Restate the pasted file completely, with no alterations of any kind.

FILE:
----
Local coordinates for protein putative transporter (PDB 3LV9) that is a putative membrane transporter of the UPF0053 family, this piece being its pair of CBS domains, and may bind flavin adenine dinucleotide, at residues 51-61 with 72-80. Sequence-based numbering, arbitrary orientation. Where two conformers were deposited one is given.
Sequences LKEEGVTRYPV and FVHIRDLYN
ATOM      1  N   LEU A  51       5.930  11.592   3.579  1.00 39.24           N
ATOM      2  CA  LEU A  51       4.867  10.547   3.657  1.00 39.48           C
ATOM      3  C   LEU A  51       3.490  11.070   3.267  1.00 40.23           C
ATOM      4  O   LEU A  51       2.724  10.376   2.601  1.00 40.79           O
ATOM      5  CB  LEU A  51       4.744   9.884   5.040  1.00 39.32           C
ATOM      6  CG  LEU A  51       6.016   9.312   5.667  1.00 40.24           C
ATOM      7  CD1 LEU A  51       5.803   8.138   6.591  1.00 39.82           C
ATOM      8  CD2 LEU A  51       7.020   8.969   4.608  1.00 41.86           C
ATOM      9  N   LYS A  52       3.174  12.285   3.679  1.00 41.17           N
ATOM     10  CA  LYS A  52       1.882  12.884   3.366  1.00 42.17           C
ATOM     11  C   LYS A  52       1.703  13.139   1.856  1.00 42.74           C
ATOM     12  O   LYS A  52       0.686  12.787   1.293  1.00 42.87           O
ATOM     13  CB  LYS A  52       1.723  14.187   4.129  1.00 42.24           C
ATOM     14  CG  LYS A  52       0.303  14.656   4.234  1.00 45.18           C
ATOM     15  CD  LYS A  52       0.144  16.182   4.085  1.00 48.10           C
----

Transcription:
Local coordinates for protein putative transporter (PDB 3LV9) that is a putative membrane transporter of the UPF0053 family, this piece being its pair of CBS domains, and may bind flavin adenine dinucleotide, at residues 51-61 with 72-80. Sequence-based numbering, arbitrary orientation. Where two conformers were deposited one is given.
Sequences LKEEGVTRYPV and FVHIRDLYN
ATOM      1  N   LEU A  51       5.930  11.592   3.579  1.00 39.24           N
ATOM      2  CA  LEU A  51       4.867  10.547   3.657  1.00 39.48           C
ATOM      3  C   LEU A  51       3.490  11.070   3.267  1.00 40.23           C
ATOM      4  O   LEU A  51       2.724  10.376   2.601  1.00 40.79           O
ATOM      5  CB  LEU A  51       4.744   9.884   5.040  1.00 39.32           C
ATOM      6  CG  LEU A  51       6.016   9.312   5.667  1.00 40.24           C
ATOM      7  CD1 LEU A  51       5.803   8.138   6.591  1.00 39.82           C
ATOM      8  CD2 LEU A  51       7.020   8.969   4.608  1.00 41.86           C
ATOM      9  N   LYS A  52       3.174  12.285   3.679  1.00 41.17           N
ATOM     10  CA  LYS A  52       1.882  12.884   3.366  1.00 42.17           C
ATOM     11  C   LYS A  52       1.703  13.139   1.856  1.00 42.74           C
ATOM     12  O   LYS A  52       0.686  12.787   1.293  1.00 42.87           O
ATOM     13  CB  LYS A  52       1.723  14.187   4.129  1.00 42.24           C
ATOM     14  CG  LYS A  52       0.303  14.656   4.234  1.00 45.18           C
ATOM     15  CD  LYS A  52       0.144  16.182   4.085  1.00 48.10           C